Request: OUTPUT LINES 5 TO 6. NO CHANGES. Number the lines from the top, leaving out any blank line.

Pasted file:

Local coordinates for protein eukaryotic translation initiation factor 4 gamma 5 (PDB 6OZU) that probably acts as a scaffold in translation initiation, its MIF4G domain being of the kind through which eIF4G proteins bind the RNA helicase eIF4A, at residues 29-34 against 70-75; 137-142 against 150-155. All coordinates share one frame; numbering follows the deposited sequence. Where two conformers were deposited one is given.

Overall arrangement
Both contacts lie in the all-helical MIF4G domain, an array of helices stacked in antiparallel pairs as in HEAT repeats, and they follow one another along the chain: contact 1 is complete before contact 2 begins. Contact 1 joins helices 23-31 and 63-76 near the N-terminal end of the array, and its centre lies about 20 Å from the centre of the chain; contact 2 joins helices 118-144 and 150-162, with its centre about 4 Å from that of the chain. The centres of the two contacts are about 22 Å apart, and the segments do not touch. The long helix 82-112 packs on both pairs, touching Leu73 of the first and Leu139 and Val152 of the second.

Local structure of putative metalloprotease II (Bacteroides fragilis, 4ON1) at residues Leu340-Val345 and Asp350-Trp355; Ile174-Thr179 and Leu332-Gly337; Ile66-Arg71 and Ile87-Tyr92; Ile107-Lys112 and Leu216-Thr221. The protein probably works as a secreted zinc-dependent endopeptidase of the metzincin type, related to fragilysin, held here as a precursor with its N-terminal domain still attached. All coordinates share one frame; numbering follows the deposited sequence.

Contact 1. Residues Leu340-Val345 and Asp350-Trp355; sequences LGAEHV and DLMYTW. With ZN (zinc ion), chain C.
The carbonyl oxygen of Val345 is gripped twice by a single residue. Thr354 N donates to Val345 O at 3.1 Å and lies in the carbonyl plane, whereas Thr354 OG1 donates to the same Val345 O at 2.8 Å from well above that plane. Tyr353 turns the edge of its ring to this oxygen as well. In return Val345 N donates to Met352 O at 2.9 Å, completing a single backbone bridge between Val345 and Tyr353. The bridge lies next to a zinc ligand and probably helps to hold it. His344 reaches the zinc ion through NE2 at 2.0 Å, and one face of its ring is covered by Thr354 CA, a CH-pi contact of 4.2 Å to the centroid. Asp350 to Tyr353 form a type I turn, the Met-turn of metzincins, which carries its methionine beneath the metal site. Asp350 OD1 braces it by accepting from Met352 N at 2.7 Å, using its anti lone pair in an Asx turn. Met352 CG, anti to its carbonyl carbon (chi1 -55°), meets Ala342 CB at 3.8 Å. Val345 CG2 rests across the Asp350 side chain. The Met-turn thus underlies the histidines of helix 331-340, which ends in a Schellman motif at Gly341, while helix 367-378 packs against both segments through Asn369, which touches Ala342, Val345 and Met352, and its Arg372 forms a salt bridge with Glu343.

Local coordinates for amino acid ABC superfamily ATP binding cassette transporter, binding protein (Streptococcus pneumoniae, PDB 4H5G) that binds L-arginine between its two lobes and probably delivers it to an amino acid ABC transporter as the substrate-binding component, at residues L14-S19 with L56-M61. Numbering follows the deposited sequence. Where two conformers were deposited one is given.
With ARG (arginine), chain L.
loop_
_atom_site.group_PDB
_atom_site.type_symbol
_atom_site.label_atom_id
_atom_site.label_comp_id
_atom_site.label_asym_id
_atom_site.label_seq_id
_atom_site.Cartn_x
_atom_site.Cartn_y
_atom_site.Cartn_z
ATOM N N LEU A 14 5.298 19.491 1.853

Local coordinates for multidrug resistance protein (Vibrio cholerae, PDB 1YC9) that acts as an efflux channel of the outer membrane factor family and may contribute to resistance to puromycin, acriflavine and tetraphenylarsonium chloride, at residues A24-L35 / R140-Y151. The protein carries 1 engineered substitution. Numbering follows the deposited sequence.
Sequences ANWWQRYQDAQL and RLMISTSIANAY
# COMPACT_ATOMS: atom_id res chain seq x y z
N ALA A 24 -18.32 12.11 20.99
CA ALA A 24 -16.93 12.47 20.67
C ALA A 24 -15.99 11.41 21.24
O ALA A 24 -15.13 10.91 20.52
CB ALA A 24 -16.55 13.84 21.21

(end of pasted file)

Contact 1. Residues Leu340-Val345 and Asp350-Trp355; sequences LGAEHV and DLMYTW. With ZN (zinc ion), chain C.
The carbonyl oxygen of Val345 is gripped twice by a single residue. Thr354 N donates to Val345 O at 3.1 Å and lies in the carbonyl plane, whereas Thr354 OG1 donates to the same Val345 O at 2.8 Å from well above that plane. Tyr353 turns the edge of its ring to this oxygen as well. In return Val345 N donates to Met352 O at 2.9 Å, completing a single backbone bridge between Val345 and Tyr353. The bridge lies next to a zinc ligand and probably helps to hold it. His344 reaches the zinc ion through NE2 at 2.0 Å, and one face of its ring is covered by Thr354 CA, a CH-pi contact of 4.2 Å to the centroid. Asp350 to Tyr353 form a type I turn, the Met-turn of metzincins, which carries its methionine beneath the metal site. Asp350 OD1 braces it by accepting from Met352 N at 2.7 Å, using its anti lone pair in an Asx turn. Met352 CG, anti to its carbonyl carbon (chi1 -55°), meets Ala342 CB at 3.8 Å. Val345 CG2 rests across the Asp350 side chain. The Met-turn thus underlies the histidines of helix 331-340, which ends in a Schellman motif at Gly341, while helix 367-378 packs against both segments through Asn369, which touches Ala342, Val345 and Met352, and its Arg372 forms a salt bridge with Glu343.